Valence is something managers, and organizational heads can often fail to account for when planning to reward their employees. For example, if an employee receives a 10% salary increase for achieving targets, which results in additional tax, reducing his actual earning, will such an employee find that 10% salary increase worth the effort? Would this not lead to employee demotivation? These are questions that need to be addressed to motivate employees while accounting for valence.

The 3 variables of the Expectancy Theory PPT Template
Source: 3 Stage Components PowerPoint Template by SlideModel.com

Using the Expectancy Theory for Effective Organizational Management

In some organizations, certain types of promotions can be limited to tenure or other variables which some employees have no hope of meeting. Would they be motivated enough to work as hard as they would if they knew their hard work would be following their desired reward? These are essential questions that management needs to address for employee motivation.

The reward system in organizations can often be flawed, resulting in employee demotivation due to a lack of understanding of what people in the organization deem rewarding. Some employees are motivated by an increase in salary or acknowledgment for their efforts, such as awards and certificates. However, people who have several years of experience under their belt and have a good salary scale might find it more attractive to get a designation which they perceive to be rewarding enough to acknowledge their authority within the organization.

Managers can use the Expectancy Theory to understand better what motivates their team members by analyzing expectancy, instrumentality, and valence variables. There are some ways this can be done. For example, a survey can be conducted across the organization to analyze employee motivation. Similarly, managers can use their own experience to understand what their team members desire and motivate them accordingly.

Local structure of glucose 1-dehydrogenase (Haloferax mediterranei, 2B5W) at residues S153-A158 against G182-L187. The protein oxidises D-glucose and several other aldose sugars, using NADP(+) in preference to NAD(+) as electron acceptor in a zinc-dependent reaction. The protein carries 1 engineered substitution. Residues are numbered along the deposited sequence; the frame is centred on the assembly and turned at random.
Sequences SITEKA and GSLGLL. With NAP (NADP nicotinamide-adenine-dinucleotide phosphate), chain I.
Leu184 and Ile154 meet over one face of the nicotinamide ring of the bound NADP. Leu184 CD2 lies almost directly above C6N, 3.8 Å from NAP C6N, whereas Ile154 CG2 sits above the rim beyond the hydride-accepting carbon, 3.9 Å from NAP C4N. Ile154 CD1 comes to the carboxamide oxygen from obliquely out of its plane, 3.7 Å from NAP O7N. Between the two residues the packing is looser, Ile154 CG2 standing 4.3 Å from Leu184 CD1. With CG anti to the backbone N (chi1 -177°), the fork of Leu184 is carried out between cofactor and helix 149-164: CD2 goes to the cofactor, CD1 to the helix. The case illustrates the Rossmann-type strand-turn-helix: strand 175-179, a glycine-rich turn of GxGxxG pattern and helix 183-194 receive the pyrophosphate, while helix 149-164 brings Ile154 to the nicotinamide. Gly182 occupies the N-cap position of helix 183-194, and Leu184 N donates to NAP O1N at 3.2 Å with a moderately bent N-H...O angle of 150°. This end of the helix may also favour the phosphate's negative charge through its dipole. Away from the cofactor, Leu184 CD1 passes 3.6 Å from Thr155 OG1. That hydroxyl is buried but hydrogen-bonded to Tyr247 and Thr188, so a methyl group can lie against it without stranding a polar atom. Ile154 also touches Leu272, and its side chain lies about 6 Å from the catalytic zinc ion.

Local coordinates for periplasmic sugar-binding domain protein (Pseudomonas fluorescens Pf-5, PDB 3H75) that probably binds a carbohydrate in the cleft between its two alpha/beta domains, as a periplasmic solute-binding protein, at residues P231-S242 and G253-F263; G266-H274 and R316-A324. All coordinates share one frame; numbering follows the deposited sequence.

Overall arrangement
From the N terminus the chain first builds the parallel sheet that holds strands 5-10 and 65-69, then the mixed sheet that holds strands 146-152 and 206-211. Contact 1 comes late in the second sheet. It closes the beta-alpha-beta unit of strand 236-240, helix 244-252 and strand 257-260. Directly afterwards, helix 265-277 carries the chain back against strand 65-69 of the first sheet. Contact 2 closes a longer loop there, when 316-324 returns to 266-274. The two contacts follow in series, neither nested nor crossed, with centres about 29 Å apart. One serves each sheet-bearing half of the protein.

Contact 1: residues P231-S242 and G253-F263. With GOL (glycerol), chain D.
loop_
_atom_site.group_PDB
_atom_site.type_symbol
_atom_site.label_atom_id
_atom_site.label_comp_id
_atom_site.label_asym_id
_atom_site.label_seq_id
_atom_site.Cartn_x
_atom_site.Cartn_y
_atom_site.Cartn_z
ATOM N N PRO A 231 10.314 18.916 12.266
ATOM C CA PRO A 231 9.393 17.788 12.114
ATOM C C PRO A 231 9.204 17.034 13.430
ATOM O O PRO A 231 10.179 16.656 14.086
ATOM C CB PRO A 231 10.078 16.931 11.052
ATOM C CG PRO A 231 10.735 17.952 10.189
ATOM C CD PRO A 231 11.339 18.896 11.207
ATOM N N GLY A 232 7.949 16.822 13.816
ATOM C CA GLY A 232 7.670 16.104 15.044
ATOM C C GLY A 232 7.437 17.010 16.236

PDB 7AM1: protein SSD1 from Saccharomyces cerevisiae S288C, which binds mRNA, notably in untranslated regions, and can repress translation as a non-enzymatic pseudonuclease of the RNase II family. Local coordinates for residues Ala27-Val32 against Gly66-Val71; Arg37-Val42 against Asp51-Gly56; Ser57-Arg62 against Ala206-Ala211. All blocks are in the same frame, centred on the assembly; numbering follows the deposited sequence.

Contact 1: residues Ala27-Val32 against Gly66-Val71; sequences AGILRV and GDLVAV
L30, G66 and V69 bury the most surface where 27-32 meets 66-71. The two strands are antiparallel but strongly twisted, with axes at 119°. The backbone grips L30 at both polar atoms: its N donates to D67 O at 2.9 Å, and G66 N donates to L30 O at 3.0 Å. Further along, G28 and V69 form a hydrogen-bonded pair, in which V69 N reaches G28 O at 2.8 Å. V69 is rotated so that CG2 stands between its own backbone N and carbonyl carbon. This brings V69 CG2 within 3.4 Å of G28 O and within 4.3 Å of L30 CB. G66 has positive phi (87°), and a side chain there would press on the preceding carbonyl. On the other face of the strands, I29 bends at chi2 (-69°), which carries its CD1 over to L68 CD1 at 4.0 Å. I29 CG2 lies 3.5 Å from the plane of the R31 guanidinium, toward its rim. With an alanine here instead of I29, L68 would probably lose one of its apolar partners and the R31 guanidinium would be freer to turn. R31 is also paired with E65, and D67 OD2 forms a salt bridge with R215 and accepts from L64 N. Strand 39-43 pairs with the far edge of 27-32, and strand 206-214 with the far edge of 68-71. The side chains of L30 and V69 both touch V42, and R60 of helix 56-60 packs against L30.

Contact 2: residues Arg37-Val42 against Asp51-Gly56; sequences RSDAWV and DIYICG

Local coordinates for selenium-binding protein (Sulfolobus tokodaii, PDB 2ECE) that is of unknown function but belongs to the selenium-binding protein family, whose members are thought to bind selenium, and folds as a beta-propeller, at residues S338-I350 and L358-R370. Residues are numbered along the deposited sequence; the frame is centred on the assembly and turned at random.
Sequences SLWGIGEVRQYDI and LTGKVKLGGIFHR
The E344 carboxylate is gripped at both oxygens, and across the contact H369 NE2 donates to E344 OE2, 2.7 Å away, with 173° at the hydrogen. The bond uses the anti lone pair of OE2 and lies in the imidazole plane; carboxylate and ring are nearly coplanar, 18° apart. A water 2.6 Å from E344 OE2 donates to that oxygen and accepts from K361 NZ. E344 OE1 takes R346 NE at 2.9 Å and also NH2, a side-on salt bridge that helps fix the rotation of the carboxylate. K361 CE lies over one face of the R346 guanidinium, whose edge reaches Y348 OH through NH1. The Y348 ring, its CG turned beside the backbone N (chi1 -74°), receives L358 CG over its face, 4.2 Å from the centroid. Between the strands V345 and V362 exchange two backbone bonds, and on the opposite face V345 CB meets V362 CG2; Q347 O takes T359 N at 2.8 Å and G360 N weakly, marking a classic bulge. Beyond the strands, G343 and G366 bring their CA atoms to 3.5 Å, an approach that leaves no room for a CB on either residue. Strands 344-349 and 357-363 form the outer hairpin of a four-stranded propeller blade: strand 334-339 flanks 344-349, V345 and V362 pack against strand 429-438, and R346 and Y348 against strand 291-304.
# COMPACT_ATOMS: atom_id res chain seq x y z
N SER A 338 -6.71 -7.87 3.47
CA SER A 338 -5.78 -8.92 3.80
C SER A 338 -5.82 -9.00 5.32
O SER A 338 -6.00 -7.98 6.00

Even when an organization might not be able to afford the type of reward employees desire, methods are used to optimize productivity through motivation. Companies like Amazon have successfully achieved this by giving company shares to employees. This was done when the company was not the world’s largest online retailer and found its feet. The employees were motivated enough to work hard to grow since they felt a significant stake in the business.

Expectancy Theory Maslow´s Hierarchy of Employee Engagement PPT Template
Source: Maslow’s Hierarchy of Employee Engagement PowerPoint Template by SlideModel.com

Limitations of the Expectancy Theory

In many cases, the Expectancy Theory can appear idealistic, as many employees might not perceive the relation between performance and reward. Furthermore, in many organizations, the reward is not associated with performance, as people with better lobby or position might exploit the situation to their advantage. Moreover, education, responsibility, and a better designation might also lead to a better reward. Businesses often fail to understand that it is not just reward associated with money, titles, awards, and share options that make an organization but also comradeship, which genuinely makes the team. Seeing a colleague getting fired can have a demotivating effect on an employee. This might even lead to other employees eventually resigning from the organization.